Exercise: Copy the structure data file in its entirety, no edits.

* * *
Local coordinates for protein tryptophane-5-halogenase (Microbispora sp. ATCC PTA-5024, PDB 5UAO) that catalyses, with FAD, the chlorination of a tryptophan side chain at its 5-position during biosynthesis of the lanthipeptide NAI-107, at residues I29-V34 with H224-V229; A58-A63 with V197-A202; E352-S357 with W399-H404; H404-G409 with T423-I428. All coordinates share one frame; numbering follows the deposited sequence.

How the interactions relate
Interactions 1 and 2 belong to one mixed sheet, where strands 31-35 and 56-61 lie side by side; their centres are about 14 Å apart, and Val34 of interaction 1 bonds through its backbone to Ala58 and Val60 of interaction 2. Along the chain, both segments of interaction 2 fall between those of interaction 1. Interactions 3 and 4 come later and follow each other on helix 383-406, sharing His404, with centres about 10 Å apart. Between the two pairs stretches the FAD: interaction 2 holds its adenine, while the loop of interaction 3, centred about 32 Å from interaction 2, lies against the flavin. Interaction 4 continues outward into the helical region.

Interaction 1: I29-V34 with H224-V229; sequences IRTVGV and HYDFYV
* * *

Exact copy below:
Local coordinates for protein tryptophane-5-halogenase (Microbispora sp. ATCC PTA-5024, PDB 5UAO) that catalyses, with FAD, the chlorination of a tryptophan side chain at its 5-position during biosynthesis of the lanthipeptide NAI-107, at residues I29-V34 with H224-V229; A58-A63 with V197-A202; E352-S357 with W399-H404; H404-G409 with T423-I428. All coordinates share one frame; numbering follows the deposited sequence.

How the interactions relate
Interactions 1 and 2 belong to one mixed sheet, where strands 31-35 and 56-61 lie side by side; their centres are about 14 Å apart, and Val34 of interaction 1 bonds through its backbone to Ala58 and Val60 of interaction 2. Along the chain, both segments of interaction 2 fall between those of interaction 1. Interactions 3 and 4 come later and follow each other on helix 383-406, sharing His404, with centres about 10 Å apart. Between the two pairs stretches the FAD: interaction 2 holds its adenine, while the loop of interaction 3, centred about 32 Å from interaction 2, lies against the flavin. Interaction 4 continues outward into the helical region.

Interaction 1: I29-V34 with H224-V229; sequences IRTVGV and HYDFYV